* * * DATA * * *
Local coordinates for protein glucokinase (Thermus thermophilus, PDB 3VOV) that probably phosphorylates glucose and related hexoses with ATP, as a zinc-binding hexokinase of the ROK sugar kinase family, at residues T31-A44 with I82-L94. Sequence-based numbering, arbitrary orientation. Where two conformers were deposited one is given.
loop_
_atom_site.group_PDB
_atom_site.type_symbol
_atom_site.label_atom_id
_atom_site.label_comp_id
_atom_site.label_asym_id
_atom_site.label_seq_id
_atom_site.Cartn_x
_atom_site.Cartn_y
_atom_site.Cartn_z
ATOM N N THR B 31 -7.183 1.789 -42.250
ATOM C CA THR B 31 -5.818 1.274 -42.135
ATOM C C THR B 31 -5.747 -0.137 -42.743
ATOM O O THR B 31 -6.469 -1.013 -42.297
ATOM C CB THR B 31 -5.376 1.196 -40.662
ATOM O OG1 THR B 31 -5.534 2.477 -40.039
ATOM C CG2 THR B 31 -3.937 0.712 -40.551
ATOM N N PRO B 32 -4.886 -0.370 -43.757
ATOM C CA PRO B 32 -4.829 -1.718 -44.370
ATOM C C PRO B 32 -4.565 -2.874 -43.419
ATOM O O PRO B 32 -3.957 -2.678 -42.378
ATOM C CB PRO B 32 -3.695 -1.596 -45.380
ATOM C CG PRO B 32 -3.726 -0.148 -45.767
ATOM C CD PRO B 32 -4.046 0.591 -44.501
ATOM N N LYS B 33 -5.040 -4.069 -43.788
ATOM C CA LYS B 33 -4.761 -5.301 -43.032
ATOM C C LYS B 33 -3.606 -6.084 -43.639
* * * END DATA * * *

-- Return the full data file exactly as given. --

Local coordinates for protein glucokinase (Thermus thermophilus, PDB 3VOV) that probably phosphorylates glucose and related hexoses with ATP, as a zinc-binding hexokinase of the ROK sugar kinase family, at residues T31-A44 with I82-L94. Sequence-based numbering, arbitrary orientation. Where two conformers were deposited one is given.
loop_
_atom_site.group_PDB
_atom_site.type_symbol
_atom_site.label_atom_id
_atom_site.label_comp_id
_atom_site.label_asym_id
_atom_site.label_seq_id
_atom_site.Cartn_x
_atom_site.Cartn_y
_atom_site.Cartn_z
ATOM N N THR B 31 -7.183 1.789 -42.250
ATOM C CA THR B 31 -5.818 1.274 -42.135
ATOM C C THR B 31 -5.747 -0.137 -42.743
ATOM O O THR B 31 -6.469 -1.013 -42.297
ATOM C CB THR B 31 -5.376 1.196 -40.662
ATOM O OG1 THR B 31 -5.534 2.477 -40.039
ATOM C CG2 THR B 31 -3.937 0.712 -40.551
ATOM N N PRO B 32 -4.886 -0.370 -43.757
ATOM C CA PRO B 32 -4.829 -1.718 -44.370
ATOM C C PRO B 32 -4.565 -2.874 -43.419
ATOM O O PRO B 32 -3.957 -2.678 -42.378
ATOM C CB PRO B 32 -3.695 -1.596 -45.380
ATOM C CG PRO B 32 -3.726 -0.148 -45.767
ATOM C CD PRO B 32 -4.046 0.591 -44.501
ATOM N N LYS B 33 -5.040 -4.069 -43.788
ATOM C CA LYS B 33 -4.761 -5.301 -43.032
ATOM C C LYS B 33 -3.606 -6.084 -43.639